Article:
Integrated modal fares, which allow riders to access multiple forms of transit (such as trains or buses) using a single ticket or card, is an important poverty alleviation tool. This innovation is especially critical to low-income transit users that might be unable to afford the sum of multiple fares on their way to jobs, schools, health clinics or other facilities.
A wide range of local governments around the world have introduced integrated modal fares as a way to reduce the burden on low-income users. But the design of these systems requires a very thorough analysis of the urban transport modes being integrated. Bad design may foster inefficiency and lead to huge subsidies that the government, and ultimately the taxpayer, must pay for.
Here are some tips on how to prepare for the design and implementation of integrated fare schemes:
The Latin America and the Caribbean region is crying out for infrastructure improvements. An investment estimated at 5 percent of the region’s GDP — or US$250 billion per year — is required to develop projects that are fundamental for economic development. This includes not only improving highways, ports and bridges, but also building hospitals and creating better transport, public transit and other mobility solutions for smarter cities. Rising demand for infrastructure also is prompting countries to redouble efforts to attract greater private investment
Governments in the Latin America and the Caribbean region not only lack financing to address the infrastructure gap, but also face challenges in selecting the appropriate large infrastructure projects, planning the projects, managing and maintaining infrastructure assets — and gaining public support for private investment in public infrastructure.
However, PPPs are gaining ground in Latin America and the Caribbean. Beyond the larger economies of Brazil, Colombia and Mexico, assistance from the MIF and the Inter-American Development Bank (IDB) has enabled countries such as Paraguay to develop laws that pave the way for PPP projects. Just this week, Paraguay announced its first such project, which involves an investment of US$350 million to improve and build more than 150 kilometers of roads.
PPPs have been moving beyond classic interventions in public infrastructure, which have typically included roads, railways, power generation, and water- and waste-treatment facilities. The next wave of PPPs increasingly involves and provides social infrastructure: schools, hospitals and health services. In Brazil, IFC, the private sector arm of the World Bank Group, helped create the Hospital do Subúrbio, the country’s first PPP in health, which has dramatically improved emergency hospital services for one million people in the capital of the state of Bahia.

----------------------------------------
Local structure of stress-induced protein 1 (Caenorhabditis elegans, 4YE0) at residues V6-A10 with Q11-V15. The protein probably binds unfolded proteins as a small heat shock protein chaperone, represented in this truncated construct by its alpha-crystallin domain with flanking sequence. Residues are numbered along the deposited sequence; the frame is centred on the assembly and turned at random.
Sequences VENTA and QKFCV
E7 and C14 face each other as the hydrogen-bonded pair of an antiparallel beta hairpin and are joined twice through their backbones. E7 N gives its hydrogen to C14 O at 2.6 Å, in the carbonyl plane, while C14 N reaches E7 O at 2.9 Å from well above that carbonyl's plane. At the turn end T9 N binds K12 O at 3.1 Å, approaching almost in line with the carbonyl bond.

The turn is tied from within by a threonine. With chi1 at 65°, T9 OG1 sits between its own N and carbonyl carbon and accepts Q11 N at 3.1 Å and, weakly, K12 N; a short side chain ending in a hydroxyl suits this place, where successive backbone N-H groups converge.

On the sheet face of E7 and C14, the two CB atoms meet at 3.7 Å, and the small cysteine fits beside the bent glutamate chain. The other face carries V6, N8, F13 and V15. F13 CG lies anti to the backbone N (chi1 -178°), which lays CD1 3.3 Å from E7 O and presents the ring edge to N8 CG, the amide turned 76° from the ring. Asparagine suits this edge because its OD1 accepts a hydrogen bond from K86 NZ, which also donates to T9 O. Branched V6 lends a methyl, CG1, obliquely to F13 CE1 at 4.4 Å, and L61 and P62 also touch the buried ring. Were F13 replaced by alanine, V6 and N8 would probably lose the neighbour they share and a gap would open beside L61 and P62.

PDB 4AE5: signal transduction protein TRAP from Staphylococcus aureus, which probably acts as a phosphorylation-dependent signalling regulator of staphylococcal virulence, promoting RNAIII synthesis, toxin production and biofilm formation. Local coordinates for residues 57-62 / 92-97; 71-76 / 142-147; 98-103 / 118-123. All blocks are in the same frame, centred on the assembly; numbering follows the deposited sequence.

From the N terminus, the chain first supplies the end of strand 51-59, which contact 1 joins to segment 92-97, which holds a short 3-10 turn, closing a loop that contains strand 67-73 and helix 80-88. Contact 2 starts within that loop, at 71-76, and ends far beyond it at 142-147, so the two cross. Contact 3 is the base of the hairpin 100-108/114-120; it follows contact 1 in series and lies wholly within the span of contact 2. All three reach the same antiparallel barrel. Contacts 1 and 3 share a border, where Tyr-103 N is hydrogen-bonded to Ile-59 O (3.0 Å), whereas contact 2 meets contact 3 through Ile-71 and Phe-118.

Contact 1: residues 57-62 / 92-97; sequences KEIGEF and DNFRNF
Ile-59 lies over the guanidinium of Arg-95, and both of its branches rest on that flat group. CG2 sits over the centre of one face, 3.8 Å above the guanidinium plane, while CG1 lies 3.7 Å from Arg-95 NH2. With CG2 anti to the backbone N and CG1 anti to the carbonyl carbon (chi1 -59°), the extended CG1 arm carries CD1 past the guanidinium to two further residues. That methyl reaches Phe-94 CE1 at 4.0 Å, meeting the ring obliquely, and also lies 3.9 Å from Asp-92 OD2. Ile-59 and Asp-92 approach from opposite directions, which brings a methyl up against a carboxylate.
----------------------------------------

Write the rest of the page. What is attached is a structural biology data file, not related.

Modeled 2012 population in Guatemala at a spatial resolution of 100 m2
People are at the center of all development work: whether we act to prevent and address disasters, protect vulnerable communities, finance projects in infrastructure, education or health, our ultimate goal is always to serve people. Being able to identify, understand and locate beneficiaries as accurately as possible is an essential first step in that process, and the only way to make sure we provide services to those who need it most with maximum impact.
Inside the World Bank, the number of people passionate about using spatial data for development speaks to the relevance of spatial datasets in supporting critical decision making. In an effort to use spatial data more strategically, we recently conducted an informal poll among several Bank units and some partner institutions to find out what types of spatial data are most relevant to development professionals.
This survey found that the spatial distribution of the population was a key data layer needed by Bank staff. The results of the survey showed that that while national level data are useful, subnational detail on administrative boundaries, trade & transport infrastructure, population distribution and socio-economic data down to the city level are just as critical to the majority of respondents.
There was cause for celebration at the State of Rio de Janeiro’s Office of Women’s Affairs last week. The office had just launched a new program that provides support and legal assistance to survivors of gender-based violence, which was covered by a wide range of media and commemorated by a visit from senior World Bank leadership to Brazil.
Our team is currently visiting Rio to help with activities for this new program, called “Via Lilas.” Rio’s government has a lot to cheer about; the program is both innovative and significant. Its primary component is a system of electronic kiosks, placed at stations along Supervia suburban rail lines, which contain helpful information about how women can seek support for gender-based violence.
The placement of these kiosks is strategic; the Supervia provides some of the poorest communities in the region access to jobs and services.
The rail service connects downtown Rio de Janeiro to the periphery in this sprawling metropolitan area of more than 4,500 square kilometers and 12 million people. Outlying parts of the metropolitan area, such as the community of Japeri, can be more than two hours by train to Rio’s Central station.
The “Via Lilas” kiosks will be placed at high-profile locations along the Supervia system, providing easy information access to the approximately 700,000 passengers who use the rail network each day.
If you thought Indian women would shy away from working in that traditionally male preserve - the formidable public transport system - think again. Young women in Chandigarh are daring to turn stereotypes on their head by signing up in large numbers to work as bus conductors! And that too on regular public buses, not just on female-only ‘ladies specials’.